We at ResidentialTreatmentCenters.me have all taken an anonymous stance in regards to letting you know who we are, but I’ll tell you this much. I’m the guy who worked at a wilderness treatment facility for over five years! I worked and lived there more than I did my own home. I slept in a cabin for more nights of the week than I did my very own bed at home and I don’t regret a single minute of it. Let me tell you what it was like where I worked so that you can have a better idea of what’s what if you decide to visit a treatment center for a while.
I worked primarily with a teenage population, so they usually weren’t visiting us by choice. Their parents either convinced them, forced them, or they were court ordered for treatment. That’s a good thing if it has come down to that, but they usually came in kicking and screaming. Some surrendered to the idea immediately once they understood what was happening, but I saw many “new intakes” who had been tricked into coming. They were told that the family was going on a vacation and to pack a bag. Next thing they knew, they were being led to the professional building for an official intake and assignment to a group of other youngsters to work out their issues.
Now, once these young guys and gals were ready, they were led to “The Unit,” which really was kind of a holding tank. I hate to use terms like that because it’s not quite like that, but I’m sure it varies based on the level of acuity at each different treatment center. But the point of The Unit was to hang out for a while and be assessed. If you were calm, mentally stable, and behaviorally cool, you could be moved out to the cabins within 24 hours, or more commonly, about three days. You were given time to snap, you know. Lots of kids were able to fake it for a long time, so patience was the key here.
The reason this was allowed to happen was for everyone’s safety. The Unit was a locked group room that was specially designed with safety in mind. Anything that could be brandished as a weapon was removed. The chairs were super heavy and filled with sand so they couldn’t be picked up and thrown, and other precautionary measures were taken. Unfortunately, there were some kids who spent their entire visit in the Unit because they couldn’t pull it together.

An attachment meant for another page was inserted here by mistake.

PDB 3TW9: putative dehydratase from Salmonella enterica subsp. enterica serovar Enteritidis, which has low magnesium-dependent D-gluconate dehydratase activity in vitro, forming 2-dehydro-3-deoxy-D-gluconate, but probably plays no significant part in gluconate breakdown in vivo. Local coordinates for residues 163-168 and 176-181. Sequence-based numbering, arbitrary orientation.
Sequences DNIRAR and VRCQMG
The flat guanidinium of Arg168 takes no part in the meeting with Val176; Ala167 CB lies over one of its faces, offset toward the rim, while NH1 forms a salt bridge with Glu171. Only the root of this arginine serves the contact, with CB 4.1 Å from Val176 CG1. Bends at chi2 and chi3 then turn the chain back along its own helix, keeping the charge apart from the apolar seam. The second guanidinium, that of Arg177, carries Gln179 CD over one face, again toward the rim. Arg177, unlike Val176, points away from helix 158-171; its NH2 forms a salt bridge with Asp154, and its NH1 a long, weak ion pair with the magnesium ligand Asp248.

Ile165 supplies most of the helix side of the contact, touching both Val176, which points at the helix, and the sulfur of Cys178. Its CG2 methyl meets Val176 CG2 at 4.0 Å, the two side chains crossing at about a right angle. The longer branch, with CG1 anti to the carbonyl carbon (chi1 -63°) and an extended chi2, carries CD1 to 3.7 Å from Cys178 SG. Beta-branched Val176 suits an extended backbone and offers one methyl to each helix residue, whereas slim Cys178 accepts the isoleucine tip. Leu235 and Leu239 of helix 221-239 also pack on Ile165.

So, you’ve done a good job and moved out of the Unit. That’s not a place you want to stay long because there’s lot of angry people or people dealing with withdrawal from substance abuse, etc. But now, you’ve been given your shoes, belts, various clothing articles, pencils and pens and whatever else was restricted, and moved on to one of the wilderness cabins! People were still upset about being there, but man, really… it was like going on a prolonged summer vacation to the woods. People pay good money to have vacations like these, but because the teenagers were aware that it was “treatment” related they were upset. Oh well, they came around.
This is getting lengthy, so let me summarize. We would spend our time going to school. The treatment facility had it’s own school with legit teachers and we even held yearly graduation ceremonies if you were around for it! We would perform what amounted to cleaning up the various areas like the cabins and bathhouse or doing yardwork during a period called “voc” which stood for “vocational work.” It was to get us all used to the idea of structured work, which we will all face for life, you know.
We’d also have plenty of free time to read or write or hang out and converse. There was also structured free-time that acted as forms of therapy as well. It was a great time, honestly. I loved it so much, especially as all of my young friends were making so much progress in their internal lives.
We were there for therapy, when you really shed all of the other stuff away. It was about getting better. We would have a group therapist come to our cabin twice a week or so and we’d have long group therapy sessions. There were also scheduled family therapy sessions where the children would visit the therapist in their office along with their parents and siblings to work out family issues. In addition, there were sessions where it was just one-on-one time with the therapist. This was all very essential.
The best part for everyone was the “furlough” where you were allowed to go home for maybe an overnight period. Then you’d work your way up to several days, or a week at a time. Once everyone was re-accustomed to being home and they proved they were able to handle their old environments, social groups (or having found new groups), and triggers, you were ready to move on to the next step…
Every week we held what was called “Treatment Group,” where all of the cabin counselors, the therapists, the teachers, the psychiatrist, and anyone else involved would come together at a conference table and talk about each patient. Their progress would be evaluated. If you followed your treatment plan and all was well, you’d be eligible to discharge, meaning it was time to go home! You are doing much better now and everyone feels that you are strong and trustworthy and want to be better.
Congratulations! You’ve now experienced a very surface level idea of what a stay at a residential treatment facility is like!